There is also evidence that organic produce contains more vitamins, minerals and nutrients than conventionally produced fruit and veg. They provided more Vitamin C more iron and magnesium and more phytonutrients. This may be because typically organic produce travels shorter distances as it lacks any preservatives it goes off quicker so cannot be transported as far. It may also be because the soil that organic produce is planted is much healthier and more nutrient rich than soil used on conventional farms. This is because organic farmers must use natural fertilisers on their soil not chemicals and synthetic products.


Over recent years’ supermarkets have had a major impact on farms and farmers as they can demand a certain amount of produce from a farmer and not reaching this quota can lead to the farmer losing business. The farmer may then turn to use any method he can to boost his crops such as manmade chemicals. Organic farming is often more expensive than conventional farming as crop yield is often smaller, require more work such as manual weeding rather than spraying with herbicides and farmers can only grow what is in season. This is one reason as to why organic produce is more expensive than other non-organic produce.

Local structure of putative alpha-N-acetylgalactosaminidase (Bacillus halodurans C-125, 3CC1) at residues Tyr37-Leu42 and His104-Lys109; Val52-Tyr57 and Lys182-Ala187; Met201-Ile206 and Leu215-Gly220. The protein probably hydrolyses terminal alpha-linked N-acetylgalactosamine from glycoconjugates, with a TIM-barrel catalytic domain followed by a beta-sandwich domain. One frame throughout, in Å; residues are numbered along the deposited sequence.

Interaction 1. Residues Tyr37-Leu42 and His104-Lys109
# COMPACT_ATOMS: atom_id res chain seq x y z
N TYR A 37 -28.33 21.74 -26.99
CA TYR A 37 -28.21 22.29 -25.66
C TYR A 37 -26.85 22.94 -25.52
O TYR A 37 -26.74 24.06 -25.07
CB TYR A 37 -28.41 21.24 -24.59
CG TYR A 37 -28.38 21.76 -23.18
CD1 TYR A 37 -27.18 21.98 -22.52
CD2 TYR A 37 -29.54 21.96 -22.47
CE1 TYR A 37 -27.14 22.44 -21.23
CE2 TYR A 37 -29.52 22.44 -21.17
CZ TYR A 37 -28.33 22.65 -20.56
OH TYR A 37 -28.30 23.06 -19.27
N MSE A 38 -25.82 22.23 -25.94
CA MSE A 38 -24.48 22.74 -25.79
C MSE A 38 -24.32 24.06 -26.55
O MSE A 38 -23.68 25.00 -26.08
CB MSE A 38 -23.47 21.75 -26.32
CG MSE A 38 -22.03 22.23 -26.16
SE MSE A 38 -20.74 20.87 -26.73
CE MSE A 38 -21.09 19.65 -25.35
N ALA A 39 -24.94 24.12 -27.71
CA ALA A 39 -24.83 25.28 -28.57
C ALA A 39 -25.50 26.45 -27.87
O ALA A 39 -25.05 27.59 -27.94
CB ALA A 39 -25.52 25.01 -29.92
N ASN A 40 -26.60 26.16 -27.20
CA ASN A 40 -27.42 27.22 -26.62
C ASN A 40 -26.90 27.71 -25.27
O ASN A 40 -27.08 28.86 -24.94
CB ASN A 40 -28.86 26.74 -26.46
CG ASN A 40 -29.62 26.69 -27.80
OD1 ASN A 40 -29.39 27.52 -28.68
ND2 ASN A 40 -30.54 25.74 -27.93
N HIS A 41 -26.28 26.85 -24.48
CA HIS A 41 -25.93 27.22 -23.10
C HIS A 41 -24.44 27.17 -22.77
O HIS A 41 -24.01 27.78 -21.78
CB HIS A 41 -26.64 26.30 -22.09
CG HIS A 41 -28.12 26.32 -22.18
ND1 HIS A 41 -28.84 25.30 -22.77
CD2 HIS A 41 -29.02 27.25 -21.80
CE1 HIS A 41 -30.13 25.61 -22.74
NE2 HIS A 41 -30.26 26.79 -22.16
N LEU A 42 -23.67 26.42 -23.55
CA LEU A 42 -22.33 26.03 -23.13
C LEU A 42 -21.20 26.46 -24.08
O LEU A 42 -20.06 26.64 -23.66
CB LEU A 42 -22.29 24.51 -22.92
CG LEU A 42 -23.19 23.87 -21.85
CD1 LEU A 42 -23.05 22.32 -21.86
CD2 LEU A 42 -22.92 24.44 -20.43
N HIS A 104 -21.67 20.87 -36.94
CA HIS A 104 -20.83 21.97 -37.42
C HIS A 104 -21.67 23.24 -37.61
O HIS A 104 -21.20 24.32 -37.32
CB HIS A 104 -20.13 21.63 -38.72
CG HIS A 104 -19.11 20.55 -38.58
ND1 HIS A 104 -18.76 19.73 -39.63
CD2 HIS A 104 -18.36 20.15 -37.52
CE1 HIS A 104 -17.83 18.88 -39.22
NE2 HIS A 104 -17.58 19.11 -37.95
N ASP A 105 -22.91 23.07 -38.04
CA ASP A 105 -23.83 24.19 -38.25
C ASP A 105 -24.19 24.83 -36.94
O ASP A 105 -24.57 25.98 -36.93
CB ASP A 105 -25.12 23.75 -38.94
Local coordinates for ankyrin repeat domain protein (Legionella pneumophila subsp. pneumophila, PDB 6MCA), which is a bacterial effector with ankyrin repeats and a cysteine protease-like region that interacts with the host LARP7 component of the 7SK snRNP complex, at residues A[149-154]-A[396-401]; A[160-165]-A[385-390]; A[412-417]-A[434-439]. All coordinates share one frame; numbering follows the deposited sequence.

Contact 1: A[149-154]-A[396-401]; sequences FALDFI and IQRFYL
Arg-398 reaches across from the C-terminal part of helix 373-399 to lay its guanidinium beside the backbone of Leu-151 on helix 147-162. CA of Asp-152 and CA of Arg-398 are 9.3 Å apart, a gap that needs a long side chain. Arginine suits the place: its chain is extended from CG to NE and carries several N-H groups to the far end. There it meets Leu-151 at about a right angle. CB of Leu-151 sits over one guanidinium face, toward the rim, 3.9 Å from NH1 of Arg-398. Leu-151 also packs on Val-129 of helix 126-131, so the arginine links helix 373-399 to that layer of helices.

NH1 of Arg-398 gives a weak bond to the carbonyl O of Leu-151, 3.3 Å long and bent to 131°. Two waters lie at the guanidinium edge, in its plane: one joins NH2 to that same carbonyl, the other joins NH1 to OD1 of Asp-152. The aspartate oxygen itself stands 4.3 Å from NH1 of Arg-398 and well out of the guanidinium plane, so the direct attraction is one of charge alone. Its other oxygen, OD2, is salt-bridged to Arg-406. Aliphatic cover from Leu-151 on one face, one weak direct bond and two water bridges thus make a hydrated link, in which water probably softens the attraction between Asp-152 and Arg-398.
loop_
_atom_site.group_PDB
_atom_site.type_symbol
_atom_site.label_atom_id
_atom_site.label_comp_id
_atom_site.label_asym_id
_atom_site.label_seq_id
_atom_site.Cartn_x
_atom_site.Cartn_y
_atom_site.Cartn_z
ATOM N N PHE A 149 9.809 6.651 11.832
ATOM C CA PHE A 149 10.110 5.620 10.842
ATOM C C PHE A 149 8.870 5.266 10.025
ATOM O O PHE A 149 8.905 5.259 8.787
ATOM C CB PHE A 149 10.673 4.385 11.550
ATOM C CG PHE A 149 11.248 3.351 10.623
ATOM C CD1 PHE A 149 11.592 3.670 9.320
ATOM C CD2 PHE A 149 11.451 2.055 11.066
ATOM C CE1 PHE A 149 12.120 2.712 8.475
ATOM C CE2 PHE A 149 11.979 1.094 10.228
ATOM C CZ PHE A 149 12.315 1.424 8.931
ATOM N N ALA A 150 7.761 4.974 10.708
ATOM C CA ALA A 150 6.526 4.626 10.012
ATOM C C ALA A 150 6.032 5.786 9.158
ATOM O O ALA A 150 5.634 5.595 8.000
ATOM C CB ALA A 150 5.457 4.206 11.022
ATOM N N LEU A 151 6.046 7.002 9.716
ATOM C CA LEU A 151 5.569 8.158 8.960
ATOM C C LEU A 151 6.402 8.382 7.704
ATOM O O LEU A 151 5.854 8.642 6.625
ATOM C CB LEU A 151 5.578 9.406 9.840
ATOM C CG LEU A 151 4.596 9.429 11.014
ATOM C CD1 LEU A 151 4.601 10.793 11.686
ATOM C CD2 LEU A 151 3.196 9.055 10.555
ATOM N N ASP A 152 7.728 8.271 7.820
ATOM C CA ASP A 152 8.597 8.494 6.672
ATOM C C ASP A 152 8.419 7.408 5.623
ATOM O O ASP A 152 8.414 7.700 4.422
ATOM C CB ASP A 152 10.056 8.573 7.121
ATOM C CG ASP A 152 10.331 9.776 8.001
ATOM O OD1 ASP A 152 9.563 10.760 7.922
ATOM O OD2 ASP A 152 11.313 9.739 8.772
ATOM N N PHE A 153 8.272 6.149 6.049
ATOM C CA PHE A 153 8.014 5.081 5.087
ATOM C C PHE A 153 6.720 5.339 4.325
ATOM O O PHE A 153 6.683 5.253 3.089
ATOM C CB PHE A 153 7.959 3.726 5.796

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Organic farming bans the use of GMO’s – genetically modified organisms. GMO’s are crops that have had their DNA structure altered in some way. This can be to make them more resistant to pests, diseases or the weather. They can also be made to last longer once picked or even become immune to certain herbicides and pesticides, this means farmers can cover a field in chemicals and have only the crop they planted survive. In fact, in America chemical companies have created and patent a seed resistant to their own brand of weed killer and sell them together to farmers. As GMO crops are relatively new we have no long-term studies to prove one way or the other as to how safe they are.